|Hal 9000, from the film 2001 a Space Odyssey|
Terms such as smart and artificial intelligence are being abused lately. Let’s look at some recent news that have appeared in various media:
- Smart benches with solar energy free mobile charge, and access to Wi-Fi. These public street benches, installed in London by Ford, incorporate a Wi-Fi repeater and a solar plate that gives them power to charge a mobile phone battery. Where is the intelligence in the bench? Nowhere. The intelligence belongs to the human being who invented these devices. In a similar case, we would be saying that our houses are smart because they have electricity and an Internet connection.
- China implements smart trash cans. In this case the waste bin also incorporates a solar panel connected to a mobile phone charger. In the future they will also have a Wi-Fi repeater and a device to disinfect the garbage with ultraviolet rays. As in the previous case, the mere presence of an electrical or electronic device is confused with intelligence.
- Goodyear tests a tire that predicts when it must be changed. The tire has a built-in wireless sensor that detects when it needs to be replaced and issues the corresponding warning. Although this case is somewhat more complex than the previous two, something is again called smart when it isn’t. To implement this, you just need a sensor and a simple electronic device, more or less equivalent to those radio devices that since decades have been incorporated to wild animals, to follow their displacements and watch their activities.
As you can see, what is now called smart is just what was formerly called automatic. But of course, the word smart is more appealing, that’s why it’s being abused. In the same way, there is a tendency to call artificial intelligence what formerly was called computer science.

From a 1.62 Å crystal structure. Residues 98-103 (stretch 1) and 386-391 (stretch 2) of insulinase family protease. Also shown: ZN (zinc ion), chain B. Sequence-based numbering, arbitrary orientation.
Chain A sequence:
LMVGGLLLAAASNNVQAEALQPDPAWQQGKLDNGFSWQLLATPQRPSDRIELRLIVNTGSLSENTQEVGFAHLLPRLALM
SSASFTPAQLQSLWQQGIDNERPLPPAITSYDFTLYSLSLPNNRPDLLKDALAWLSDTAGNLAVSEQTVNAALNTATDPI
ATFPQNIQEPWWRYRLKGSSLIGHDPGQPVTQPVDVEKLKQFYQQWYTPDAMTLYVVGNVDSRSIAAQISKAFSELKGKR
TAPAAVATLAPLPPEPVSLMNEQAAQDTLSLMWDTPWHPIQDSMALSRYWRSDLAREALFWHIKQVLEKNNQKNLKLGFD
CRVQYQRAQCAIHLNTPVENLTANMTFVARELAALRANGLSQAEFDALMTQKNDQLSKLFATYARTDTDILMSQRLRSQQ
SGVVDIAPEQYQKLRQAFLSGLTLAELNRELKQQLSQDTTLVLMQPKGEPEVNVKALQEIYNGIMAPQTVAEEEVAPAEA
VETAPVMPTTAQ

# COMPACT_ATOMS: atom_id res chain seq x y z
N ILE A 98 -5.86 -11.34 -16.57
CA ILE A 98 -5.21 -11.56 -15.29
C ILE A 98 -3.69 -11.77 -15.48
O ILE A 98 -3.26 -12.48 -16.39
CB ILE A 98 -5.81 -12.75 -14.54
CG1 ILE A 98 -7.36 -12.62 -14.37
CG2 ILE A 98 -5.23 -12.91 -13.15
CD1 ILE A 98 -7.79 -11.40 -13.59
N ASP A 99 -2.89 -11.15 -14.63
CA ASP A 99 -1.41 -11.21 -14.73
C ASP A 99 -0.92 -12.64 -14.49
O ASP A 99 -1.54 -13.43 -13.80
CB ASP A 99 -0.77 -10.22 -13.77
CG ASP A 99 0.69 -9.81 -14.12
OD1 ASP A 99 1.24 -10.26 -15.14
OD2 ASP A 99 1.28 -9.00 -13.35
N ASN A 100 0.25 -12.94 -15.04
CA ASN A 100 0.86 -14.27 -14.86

What is artificial intelligence? The term was invented in 1956 by John McCarthy, during a seminar that took place in Dartmouth College, Hanover, U.S.A. Blinded by the recent advances in computer design, the attendees to the seminar predicted that in ten years smart programs would be available that would defeat the world chess champion, together with other programs that would make perfect translations between any two human languages. The first objective was achieved, not ten, rather forty years later; the second has not been achieved yet (see another article in this blog).
The most accepted definition of artificial intelligence during the first decades of its history was the following:
A computer program that processes symbolic information heuristically.
Symbolic information is not strictly numerical information. For example, texts; or the symbolic representation of the positions of the pieces on a chessboard. Heuristics means relying on experience, rather than using pre-established algorithms.
There are two very different types of artificial intelligence:
- Weak artificial intelligence: a set of applications researched for decades, where interesting advances have been made. I will mention some:
- Automatic theorem proving
- Games usually considered intelligent
- Processing of texts written in a human language (including automatic translation)
- Image recognition
- Expert systems
- Neural networks
- Smart agents
- Automatic learning
- Strong artificial intelligence: this is the real artificial intelligence, the construction of machines capable of competing with man, not in just one concrete activity (like playing chess), but in many. This branch of artificial intelligence is not yet feasible, although the media, plus a few so-called experts, have been spreading false information and announcing its imminent birth since thirty years ago.
In the next post, I will discuss when real experts predict that we can expect to get a true strong artificial intelligence.